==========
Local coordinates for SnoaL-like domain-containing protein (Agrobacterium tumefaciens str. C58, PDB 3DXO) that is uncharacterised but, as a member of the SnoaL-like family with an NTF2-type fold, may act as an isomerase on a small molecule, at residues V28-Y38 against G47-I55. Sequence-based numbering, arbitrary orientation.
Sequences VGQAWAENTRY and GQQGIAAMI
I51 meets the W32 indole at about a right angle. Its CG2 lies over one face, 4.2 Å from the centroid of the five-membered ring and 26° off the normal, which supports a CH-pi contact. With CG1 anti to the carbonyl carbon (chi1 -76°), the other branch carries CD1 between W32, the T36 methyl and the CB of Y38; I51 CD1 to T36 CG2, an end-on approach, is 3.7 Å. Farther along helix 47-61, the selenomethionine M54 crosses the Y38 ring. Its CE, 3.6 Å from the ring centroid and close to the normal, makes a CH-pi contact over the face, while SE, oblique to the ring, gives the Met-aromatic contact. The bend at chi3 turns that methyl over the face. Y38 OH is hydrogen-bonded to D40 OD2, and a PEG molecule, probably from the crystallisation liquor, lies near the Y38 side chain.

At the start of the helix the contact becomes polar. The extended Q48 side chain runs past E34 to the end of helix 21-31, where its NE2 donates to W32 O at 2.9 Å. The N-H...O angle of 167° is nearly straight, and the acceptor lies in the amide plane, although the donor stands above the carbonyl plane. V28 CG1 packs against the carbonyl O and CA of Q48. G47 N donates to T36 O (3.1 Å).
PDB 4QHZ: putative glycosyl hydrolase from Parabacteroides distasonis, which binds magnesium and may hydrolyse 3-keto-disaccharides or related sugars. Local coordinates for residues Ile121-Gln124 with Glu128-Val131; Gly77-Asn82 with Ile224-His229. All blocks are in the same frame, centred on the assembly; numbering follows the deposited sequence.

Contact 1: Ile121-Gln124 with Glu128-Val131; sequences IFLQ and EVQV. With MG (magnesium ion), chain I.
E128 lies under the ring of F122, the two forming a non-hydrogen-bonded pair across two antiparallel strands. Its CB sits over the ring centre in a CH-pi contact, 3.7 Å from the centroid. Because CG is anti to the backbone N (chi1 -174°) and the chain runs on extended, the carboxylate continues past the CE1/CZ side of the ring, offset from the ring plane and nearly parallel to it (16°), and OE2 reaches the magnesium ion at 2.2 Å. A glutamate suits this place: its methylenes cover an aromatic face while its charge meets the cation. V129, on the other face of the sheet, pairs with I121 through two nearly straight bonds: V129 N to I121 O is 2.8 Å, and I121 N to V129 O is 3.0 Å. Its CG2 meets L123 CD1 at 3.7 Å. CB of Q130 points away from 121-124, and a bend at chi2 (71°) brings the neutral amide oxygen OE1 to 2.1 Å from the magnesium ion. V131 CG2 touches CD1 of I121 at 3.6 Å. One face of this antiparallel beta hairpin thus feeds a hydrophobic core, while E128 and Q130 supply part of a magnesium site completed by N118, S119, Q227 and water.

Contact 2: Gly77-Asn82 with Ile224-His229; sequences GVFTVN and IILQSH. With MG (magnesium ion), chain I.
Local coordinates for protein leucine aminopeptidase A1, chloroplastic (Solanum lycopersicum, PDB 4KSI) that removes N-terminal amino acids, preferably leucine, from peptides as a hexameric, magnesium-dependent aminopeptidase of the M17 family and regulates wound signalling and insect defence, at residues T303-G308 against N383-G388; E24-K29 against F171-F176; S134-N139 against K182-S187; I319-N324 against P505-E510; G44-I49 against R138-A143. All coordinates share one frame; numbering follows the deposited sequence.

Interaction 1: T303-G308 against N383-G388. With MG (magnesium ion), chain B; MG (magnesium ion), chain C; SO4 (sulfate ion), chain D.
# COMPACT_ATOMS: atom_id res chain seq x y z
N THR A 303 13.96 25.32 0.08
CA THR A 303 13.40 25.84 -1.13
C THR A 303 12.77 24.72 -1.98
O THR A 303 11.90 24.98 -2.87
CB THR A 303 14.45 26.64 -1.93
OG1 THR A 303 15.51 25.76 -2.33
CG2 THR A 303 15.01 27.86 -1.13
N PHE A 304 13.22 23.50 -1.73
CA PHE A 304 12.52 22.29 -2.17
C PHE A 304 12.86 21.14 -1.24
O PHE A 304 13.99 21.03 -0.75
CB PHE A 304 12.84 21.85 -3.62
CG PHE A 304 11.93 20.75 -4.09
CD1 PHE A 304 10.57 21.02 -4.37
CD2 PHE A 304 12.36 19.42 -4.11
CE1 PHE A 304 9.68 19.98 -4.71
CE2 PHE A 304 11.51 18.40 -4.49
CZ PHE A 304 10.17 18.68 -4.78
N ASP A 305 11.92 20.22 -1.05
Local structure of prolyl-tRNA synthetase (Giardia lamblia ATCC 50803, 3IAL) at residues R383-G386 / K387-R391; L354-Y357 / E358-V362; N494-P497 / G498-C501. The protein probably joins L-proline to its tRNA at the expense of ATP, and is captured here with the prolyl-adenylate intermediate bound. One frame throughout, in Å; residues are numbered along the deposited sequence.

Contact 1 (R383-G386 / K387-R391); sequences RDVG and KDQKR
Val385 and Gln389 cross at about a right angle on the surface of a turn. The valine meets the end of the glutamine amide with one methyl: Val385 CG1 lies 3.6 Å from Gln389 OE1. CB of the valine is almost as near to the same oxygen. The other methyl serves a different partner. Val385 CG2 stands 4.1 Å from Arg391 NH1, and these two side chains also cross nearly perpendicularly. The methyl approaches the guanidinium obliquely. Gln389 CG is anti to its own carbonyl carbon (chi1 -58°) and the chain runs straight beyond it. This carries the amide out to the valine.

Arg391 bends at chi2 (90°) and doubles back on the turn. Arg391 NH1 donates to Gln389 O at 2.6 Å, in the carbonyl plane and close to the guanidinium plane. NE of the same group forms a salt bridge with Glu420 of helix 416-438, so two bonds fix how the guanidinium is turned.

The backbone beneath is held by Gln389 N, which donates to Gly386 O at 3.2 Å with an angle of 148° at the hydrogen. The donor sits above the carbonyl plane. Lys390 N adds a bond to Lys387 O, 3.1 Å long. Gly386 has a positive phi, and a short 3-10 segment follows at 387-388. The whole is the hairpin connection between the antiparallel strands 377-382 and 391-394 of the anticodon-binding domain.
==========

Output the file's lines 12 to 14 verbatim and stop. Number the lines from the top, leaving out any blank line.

N THR A 303 13.96 25.32 0.08
CA THR A 303 13.40 25.84 -1.13
C THR A 303 12.77 24.72 -1.98